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Caltrain staff proposes fare hike

Original post made on Aug 5, 2008

Caltrain is considering increasing its fares to offset fuel costs, an agency spokeswoman said Tuesday.
  • Caltrain reports record ridership again.


    Read the full story here Web Link posted Tuesday, August 5, 2008, 2:47 PM
  • Comments (8)

     +   Like this comment
    Posted by Resident
    a resident of another community
    on Aug 5, 2008 at 5:52 pm

    If there is record ridership and the trains are no longer, why do they need a fare hike to offset higher priced fuel? This does not wash.

    Instead they could try selling the seats on offpeak trains with offpeak special rates for families or tourists. These seats travel empty and getting passengers to use them would be bonus funds for them.

    Caltrain should be much more innovative now that gas is so expensive and attracting passengers rather than making it more expensive for commuters would be a great start.


     +   Like this comment
    Posted by Washer
    a resident of Menlo Park: The Willows
    on Aug 5, 2008 at 11:13 pm

    Resident, you don't have enough information to determine whether this washes or not. You need to know what percentage of revenue comes from ticket sales, and what percentage of expenses is due to fuel costs. Then you can figure out whether a 15% increase in ridership will compensate for a 32% increase in fuel costs.


     +   Like this comment
    Posted by Joanna
    a resident of Menlo Park: Downtown
    on Aug 6, 2008 at 5:33 pm

    I find it noteworthy that it is cheaper for me to drive than to take the train. Even within one or two "zones."


     +   Like this comment
    Posted by Donald
    a resident of another community
    on Aug 6, 2008 at 9:23 pm

    Joanna, are you considering all costs or just gas costs? The real cost of driving, including maintenance and insurance, is much higher than the cost of the fuel. Employee mileage reimbursement rates reflect this total cost of driving and are $0.56 - $0.58 per mile right now. At $2.25 for one zone and $4.00 for two zones, Caltrain is a good deal.


     +   Like this comment
    Posted by Skinflint & Co
    a resident of Menlo Park: other
    on Aug 7, 2008 at 10:59 am

    Wow, my company only reimburses us 42 cents per mile. Where do you work, Donald?


     +   Like this comment
    Posted by Donald
    a resident of another community
    on Aug 7, 2008 at 1:43 pm

    Stanford reimburses auto use at $0.585 per mile, which is the IRS standard rate for the second half of 2008. Unfortunately this applies only to auto use, and there is no reimbursement for bicycle use.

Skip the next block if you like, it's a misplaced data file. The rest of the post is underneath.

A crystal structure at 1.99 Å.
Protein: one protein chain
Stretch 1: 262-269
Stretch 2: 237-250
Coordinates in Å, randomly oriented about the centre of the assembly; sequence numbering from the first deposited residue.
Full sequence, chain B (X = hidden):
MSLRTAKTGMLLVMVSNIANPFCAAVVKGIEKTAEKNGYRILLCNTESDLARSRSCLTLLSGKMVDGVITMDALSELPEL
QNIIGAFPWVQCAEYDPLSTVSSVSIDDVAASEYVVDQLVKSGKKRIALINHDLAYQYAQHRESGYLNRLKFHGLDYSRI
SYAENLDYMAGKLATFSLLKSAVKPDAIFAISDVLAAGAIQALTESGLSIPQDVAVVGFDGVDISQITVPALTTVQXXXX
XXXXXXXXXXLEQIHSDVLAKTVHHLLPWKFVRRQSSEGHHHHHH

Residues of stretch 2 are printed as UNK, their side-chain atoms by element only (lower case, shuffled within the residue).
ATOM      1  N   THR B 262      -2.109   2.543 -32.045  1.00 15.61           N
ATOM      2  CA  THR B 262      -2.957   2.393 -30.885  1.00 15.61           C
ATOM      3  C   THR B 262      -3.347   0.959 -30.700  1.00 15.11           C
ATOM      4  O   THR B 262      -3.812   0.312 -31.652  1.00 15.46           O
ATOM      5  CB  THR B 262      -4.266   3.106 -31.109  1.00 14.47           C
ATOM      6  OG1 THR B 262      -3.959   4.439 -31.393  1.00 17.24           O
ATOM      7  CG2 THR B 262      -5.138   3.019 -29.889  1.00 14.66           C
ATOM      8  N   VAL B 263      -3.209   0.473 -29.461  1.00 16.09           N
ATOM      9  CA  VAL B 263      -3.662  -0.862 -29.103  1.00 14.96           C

+   Like this comment
    Posted by Sunnyvale resident
    a resident of another community
    on Aug 8, 2008 at 3:40 pm

    Washer, Thanks for explanation. Since the train fare covers less than half of operating cost, fare increase cannot be avoidable. Only the way to avoid the fare increase will be adding more passenger to current train capacity. Which is better? higher fare or standing room only trains?


     +   Like this comment
    Posted by Martin Engel
    a resident of Menlo Park: Park Forest
    on Aug 9, 2008 at 4:57 pm

    Like all urban mass transit everywhere, costs are split between subsidies from various government sources (all of them our tax dollars, of course) and ticket sales. In some cases, the ticket sales are merely a small percentage of total operating costs, the government bearing most of the expenses. In a few cases, ticket sales may be as much as 40% or even 50%, but never more.

    Needless to say, for the operators, it's a constant struggle to get more revenues from ticket sales by appealing to more riders (Caltrain does that) and therefore incurring more costs with more trains, pulling more cars, etc. Therefore, Caltrain lives with a structural deficit, since government sources are never sufficient.

    So, here's the problem in oversimplified terms. At one extreme, the government could pay for all of it. It's a public utility, like public schools, and getting around on mass transit would be free. Some of us would call that Socialism.

    At the other extreme, private profit-making vendors without any government subsidies would operate it. That would be called free-market economics or pure Capitalism.
    Most of us seem to be happiest with something in between. And, that's the issue.

    And, here's where I stand on all this: If the transit operators recognized themselves to be in the urban mass transit business (not the train business, or the bus business, etc.), were coordinated, linked, networked, integrated and whatever it takes to make them efficient and convenient for the largest number of people at the lowest cost, without waste, fraud and abuse, and were accountable to the public, I would have no trouble having my tax dollars fully support such a system. I would want ticket sales only for accounting purposes. Or, something pretty close to that.

    Caltrain does not yet understand what business it is in. They still believe themselves to be in the train business. They believe that repackaging themselves (with new whizzy trains, electrification, etc.) will make them more attractive to riders, they will get more riders, they will have more revenue and they will get out of debt. Unfortunately that is an incorrect assumption. "We lose on every customer, but we make it up in volume," as the old joke goes.

    Finally, I would ask, like some of the air carriers, why didn't Caltrain lock in its Diesel fuel costs in contract form well in advance, as prices have been climbing for some time?


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